Sharks may be able to protect us from coronavirus, research suggests

Julia Marnin
The Charlotte Observer

Although some may fear sharks when swimming in open waters, these often misunderstood creatures may hold a way to help protect us from the coronavirus, new research suggests.

As one of the ocean’s top predators, sharks have antibody-like proteins that can stop the virus that causes COVID-19, according to a study published Dec. 16.

These antibodies, called VNARs, are a natural part of the shark’s immune system and may also guard against COVID-19 variants — such as delta — and related coronaviruses, a news release from the University of Wisconsin-Madison, which collaborated on the study, said.

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Within a tank at the university’s lab, four swimming nurse sharks, all named after James Bond villains, are being studied in connection with the coronavirus research, Aaron LeBeau, a University of Wisconsin-Madison professor and one of the lead researchers, told McClatchy News via email.

The juvenile sharks’ names are Sir Hugo Drax, Goldfinger, Mr. Stamper and Nick Nack.

Although the shark antibodies aren’t ready for testing in humans, “they can help prepare for future coronavirus outbreaks,” the news release noted.

“The big issue is there are a number of coronaviruses that are poised for emergence in humans,” LeBeau said in a statement.

“What we’re doing is preparing an arsenal of shark VNAR therapeutics that could be used down the road for future SARS outbreaks. It’s a kind of insurance against the future.”

How can shark antibodies help fight COVID-19?

This latest study found that the shark antibodies can “neutralize WIV1-CoV, a coronavirus that is capable of infecting human cells but currently circulates only in bats, where SARS-CoV-2, the virus that causes COVID-19, likely originated,” the news release explained.

The antibodies are extremely tiny, one-tenth the size of those found in humans, according to the university.

“These small antibody-like proteins can get into nooks and crannies that human antibodies cannot access,” Lebeau said in the release.

They can bind to infectious proteins, which “allows them to recognize structures in proteins that our human antibodies cannot,” the professor added.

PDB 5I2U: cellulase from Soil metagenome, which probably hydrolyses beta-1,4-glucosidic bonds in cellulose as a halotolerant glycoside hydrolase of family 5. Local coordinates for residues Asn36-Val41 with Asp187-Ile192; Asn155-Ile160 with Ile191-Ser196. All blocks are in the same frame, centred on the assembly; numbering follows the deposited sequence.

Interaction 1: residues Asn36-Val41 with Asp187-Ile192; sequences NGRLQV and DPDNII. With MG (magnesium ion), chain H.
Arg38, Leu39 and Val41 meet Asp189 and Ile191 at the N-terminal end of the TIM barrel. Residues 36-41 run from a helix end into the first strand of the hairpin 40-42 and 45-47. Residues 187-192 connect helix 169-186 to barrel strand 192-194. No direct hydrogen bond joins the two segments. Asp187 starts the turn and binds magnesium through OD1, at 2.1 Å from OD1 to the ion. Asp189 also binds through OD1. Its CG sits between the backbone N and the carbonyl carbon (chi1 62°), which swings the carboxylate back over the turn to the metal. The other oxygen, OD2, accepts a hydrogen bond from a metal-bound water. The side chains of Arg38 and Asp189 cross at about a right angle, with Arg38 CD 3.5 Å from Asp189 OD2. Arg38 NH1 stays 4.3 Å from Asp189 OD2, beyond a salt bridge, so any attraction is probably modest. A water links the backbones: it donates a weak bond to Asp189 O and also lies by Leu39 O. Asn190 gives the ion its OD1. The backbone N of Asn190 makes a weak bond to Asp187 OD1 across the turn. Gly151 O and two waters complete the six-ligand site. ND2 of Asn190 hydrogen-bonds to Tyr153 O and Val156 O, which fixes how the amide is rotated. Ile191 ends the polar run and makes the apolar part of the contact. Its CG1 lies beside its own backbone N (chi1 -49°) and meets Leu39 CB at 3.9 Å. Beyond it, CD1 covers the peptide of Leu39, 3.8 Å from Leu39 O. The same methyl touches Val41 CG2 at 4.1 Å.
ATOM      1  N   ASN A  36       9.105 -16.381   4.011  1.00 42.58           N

The VNARS were found to also neutralize similar coronaviruses such as SARS-CoV-1, responsible for the 2003 coronavirus outbreak that emerged in China, according to the study.

The sharks’ blood was drawn once every seven weeks for studying, LeBeau told KCRA 3, and was done without them experiencing pain.

All of them are male since they “are smaller and less aggressive than females and we do not want any breeding to occur,” LeBeau told McClatchy News.

The university is only studying nurse sharks, LeBeau said, describing them as “very docile and easy to work with.”

“We have trained them, so they are basically like dogs,” he said.

LeBeau explained that shark antibodies come in four different types, and nurse sharks have all four.

“Great whites only have two types and hammerheads three,” LeBeau added. “Plus, nurse sharks are safer than those two.”

When could this potential treatment be ready?

It may take two to five years for a developed coronavirus therapy involving shark antibodies to be ready for testing, according to LeBeau.

For testing in humans, the earliest these antibodies could be ready is in five years, the professor said.

“Shark antibodies are believed to be non-immunogenic meaning that the human immune system will recognize them as human,” LeBeau explained. “Thus, they can be safely administered to humans without side effects. This is because shark antibodies share many protein similarities with human antibodies.”

“This new class of drug is cheaper and easier to manufacture than human antibodies,” the release added.

Amid the pandemic, vaccines are the “bedrock” of protection against the virus, the news release noted, but for those who don’t respond well to the jabs, they may benefit from other treatments such as antibodies.

“Future therapies would likely include a cocktail of multiple shark VNARs to maximize their effectiveness against diverse and mutating viruses,” according to the release.